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Autoimmune pulmonary alveolar proteinosis exacerbated by steroid therapy due to misdiagnosis as anti-aminoacyl-tRNA synthetase (ARS) antibody positive- interstitial pneumonia: a case report
BMC Pulmonary Medicine volume 22, Article number: 120 (2022)
Anti-aminoacyl-tRNA synthetase (anti-ARS) antibodies are myositis-specific autoantibodies that have been identified in a subset of patients with interstitial pneumonia who do not present with dermatomyositis or polymyositis. Anti-ARS antibody-positive interstitial pneumonia is commonly treated with steroids or immunosuppressive agents and is usually responsive to these therapies. Here, we present in detail a case in which respiratory failure of a patient diagnosed with anti-ARS antibody-positive interstitial pneumonia was exacerbated by treatment with steroids and immunosuppressive agents. Further examination revealed misdiagnosis of this patient and a subsequent diagnosis of autoimmune pulmonary alveolar proteinosis.
A 66-year-old man presented to the hospital with dyspnea on exertion, which resulted in the detection of interstitial pneumonia. Serum anti-ARS antibodies were detected; however, there were no other findings suggestive of myositis. Pulmonary alveolar proteinosis (PAP) was suspected based on the marked increase in serum KL-6 and chest computed tomography findings. The bronchoalveolar lavage revealed no milky changes in the lavage fluid. After treatment with steroids and initiation of immunosuppressive agents for anti-ARS antibody-positive interstitial pneumonia, respiratory failure and chest imaging findings showed worsening of the condition. Bronchoscopy was repeated, and milk-like alveolar lavage fluid was collected; serum anti-granulocyte macrophage colony-stimulating factor antibody was identified. Steroids and immunosuppressive agents were gradually tapered and discontinued, and the patient’s condition stabilized after repeated alveolar lavage under general anesthesia.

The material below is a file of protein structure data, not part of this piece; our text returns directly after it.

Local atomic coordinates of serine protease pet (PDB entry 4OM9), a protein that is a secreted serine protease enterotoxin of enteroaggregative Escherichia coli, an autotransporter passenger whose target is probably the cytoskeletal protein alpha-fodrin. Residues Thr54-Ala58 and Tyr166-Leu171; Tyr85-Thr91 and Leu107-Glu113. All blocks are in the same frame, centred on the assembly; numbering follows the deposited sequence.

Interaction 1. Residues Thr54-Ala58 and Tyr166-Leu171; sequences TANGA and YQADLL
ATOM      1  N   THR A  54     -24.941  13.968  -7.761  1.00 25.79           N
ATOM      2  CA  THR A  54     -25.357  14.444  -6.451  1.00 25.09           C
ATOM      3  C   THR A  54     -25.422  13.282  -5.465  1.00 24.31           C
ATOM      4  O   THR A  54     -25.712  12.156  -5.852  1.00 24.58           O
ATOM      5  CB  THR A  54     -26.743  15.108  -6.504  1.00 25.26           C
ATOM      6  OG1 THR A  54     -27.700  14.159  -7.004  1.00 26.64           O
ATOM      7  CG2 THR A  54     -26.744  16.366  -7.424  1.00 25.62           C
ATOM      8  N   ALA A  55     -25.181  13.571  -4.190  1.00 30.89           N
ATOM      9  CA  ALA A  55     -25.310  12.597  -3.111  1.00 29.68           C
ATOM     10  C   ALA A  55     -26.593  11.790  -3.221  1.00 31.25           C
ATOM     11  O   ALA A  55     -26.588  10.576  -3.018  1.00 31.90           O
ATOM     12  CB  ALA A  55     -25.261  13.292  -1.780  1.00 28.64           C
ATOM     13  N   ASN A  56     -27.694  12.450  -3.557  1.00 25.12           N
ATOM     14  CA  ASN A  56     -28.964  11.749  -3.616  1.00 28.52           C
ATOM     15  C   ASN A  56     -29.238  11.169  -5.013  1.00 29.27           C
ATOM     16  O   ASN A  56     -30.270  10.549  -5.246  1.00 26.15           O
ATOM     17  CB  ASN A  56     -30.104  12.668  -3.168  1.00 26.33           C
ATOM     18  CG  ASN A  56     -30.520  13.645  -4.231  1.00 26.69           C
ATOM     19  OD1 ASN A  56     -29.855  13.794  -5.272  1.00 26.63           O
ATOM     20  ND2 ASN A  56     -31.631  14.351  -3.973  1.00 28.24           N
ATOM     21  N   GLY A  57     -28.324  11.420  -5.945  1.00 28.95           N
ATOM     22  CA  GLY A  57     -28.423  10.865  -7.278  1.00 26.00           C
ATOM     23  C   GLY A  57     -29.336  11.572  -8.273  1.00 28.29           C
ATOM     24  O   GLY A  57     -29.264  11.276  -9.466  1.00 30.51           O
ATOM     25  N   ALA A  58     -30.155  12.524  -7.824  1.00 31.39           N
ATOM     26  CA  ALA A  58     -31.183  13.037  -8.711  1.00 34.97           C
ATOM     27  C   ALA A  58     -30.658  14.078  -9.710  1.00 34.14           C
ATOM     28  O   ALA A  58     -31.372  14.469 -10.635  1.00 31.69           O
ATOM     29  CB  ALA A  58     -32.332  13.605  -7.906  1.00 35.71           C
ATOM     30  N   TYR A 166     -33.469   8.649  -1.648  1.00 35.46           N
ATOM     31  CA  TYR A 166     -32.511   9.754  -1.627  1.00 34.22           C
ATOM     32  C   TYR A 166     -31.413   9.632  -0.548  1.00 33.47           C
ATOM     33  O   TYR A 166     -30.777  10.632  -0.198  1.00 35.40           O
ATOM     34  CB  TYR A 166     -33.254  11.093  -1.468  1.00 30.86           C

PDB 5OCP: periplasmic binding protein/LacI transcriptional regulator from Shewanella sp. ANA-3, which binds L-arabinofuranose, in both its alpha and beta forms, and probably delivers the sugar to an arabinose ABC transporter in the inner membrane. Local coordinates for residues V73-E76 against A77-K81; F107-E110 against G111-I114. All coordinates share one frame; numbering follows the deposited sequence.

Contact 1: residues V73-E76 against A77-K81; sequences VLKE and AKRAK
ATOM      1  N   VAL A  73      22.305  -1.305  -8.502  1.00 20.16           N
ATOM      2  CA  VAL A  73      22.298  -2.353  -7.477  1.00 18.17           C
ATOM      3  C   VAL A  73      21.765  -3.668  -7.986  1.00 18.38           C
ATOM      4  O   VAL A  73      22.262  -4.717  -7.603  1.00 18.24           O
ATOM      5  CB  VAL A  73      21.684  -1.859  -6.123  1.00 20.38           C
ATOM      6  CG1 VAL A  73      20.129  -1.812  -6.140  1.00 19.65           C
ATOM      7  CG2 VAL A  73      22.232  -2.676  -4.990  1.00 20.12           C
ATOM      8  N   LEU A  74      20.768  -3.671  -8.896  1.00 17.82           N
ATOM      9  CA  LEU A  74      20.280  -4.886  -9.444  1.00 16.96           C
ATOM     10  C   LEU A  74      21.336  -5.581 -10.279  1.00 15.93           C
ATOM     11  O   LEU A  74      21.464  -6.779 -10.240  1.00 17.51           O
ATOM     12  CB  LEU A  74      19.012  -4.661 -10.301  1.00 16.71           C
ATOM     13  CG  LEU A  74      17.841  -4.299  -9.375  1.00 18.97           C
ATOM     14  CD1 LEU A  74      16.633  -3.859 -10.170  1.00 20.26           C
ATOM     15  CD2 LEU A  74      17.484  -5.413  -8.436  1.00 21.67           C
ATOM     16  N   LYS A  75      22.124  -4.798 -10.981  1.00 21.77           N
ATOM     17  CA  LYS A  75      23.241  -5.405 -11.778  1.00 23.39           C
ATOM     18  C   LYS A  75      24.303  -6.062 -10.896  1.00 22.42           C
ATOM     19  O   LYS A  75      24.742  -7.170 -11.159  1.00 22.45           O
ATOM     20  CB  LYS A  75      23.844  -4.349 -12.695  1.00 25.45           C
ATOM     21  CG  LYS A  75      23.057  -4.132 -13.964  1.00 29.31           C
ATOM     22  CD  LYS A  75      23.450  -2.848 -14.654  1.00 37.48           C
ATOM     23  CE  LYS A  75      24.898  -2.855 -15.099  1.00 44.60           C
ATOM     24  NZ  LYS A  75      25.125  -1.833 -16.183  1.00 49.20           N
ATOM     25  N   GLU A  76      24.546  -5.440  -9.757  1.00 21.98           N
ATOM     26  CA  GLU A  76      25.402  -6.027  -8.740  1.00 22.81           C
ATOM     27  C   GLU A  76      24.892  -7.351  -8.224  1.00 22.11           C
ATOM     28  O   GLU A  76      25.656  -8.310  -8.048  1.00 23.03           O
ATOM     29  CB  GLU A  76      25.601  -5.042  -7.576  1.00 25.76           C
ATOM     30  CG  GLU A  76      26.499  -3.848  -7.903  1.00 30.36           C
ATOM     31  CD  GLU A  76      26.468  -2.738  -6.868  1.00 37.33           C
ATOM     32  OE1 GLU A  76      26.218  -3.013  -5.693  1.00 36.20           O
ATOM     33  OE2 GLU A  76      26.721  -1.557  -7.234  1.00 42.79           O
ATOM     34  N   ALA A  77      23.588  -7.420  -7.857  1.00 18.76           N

Due to similar presentation, PAP can be misdiagnosed as interstitial pneumonia. If pulmonary lesions due to interstitial pneumonia are exacerbated by immunosuppressive treatment, physicians should reconsider the diagnosis and include PAP in the differential diagnosis.
Pulmonary alveolar proteinosis (PAP) is attributed to the accumulation of surfactant-derived lipoprotein compounds in the alveolar space owing to disturbed macrophage differentiation and function . Approximately 90% of cases are autoimmune PAP (APAP), which is diagnosed by the detection of anti-granulocyte macrophage-colony stimulating factor (GM-CSF) antibodies in the serum [2, 3]. Anti-GM-CSF antibodies play a pivotal role in the disturbance of macrophage differentiation and function in the lungs of patients with APAP. The standard therapy is whole lung lavage , with inhaled GM-CSF therapy having potential as a future treatment .
Anti-aminoacyl-tRNA synthetase (anti-ARS) antibodies are myositis-specific autoantibodies that have been identified in a subset of patients with interstitial pneumonia who do not present with dermatomyositis or polymyositis [5, 6]. Interstitial pneumonia with anti-ARS antibody is commonly treated with steroids or immunosuppressive agents and is usually responsive to these therapies .
In this report, we describe the case of a patient with APAP who had been treated with steroids and immunosuppressive agents for interstitial pneumonia associated with anti-ARS antibody positivity.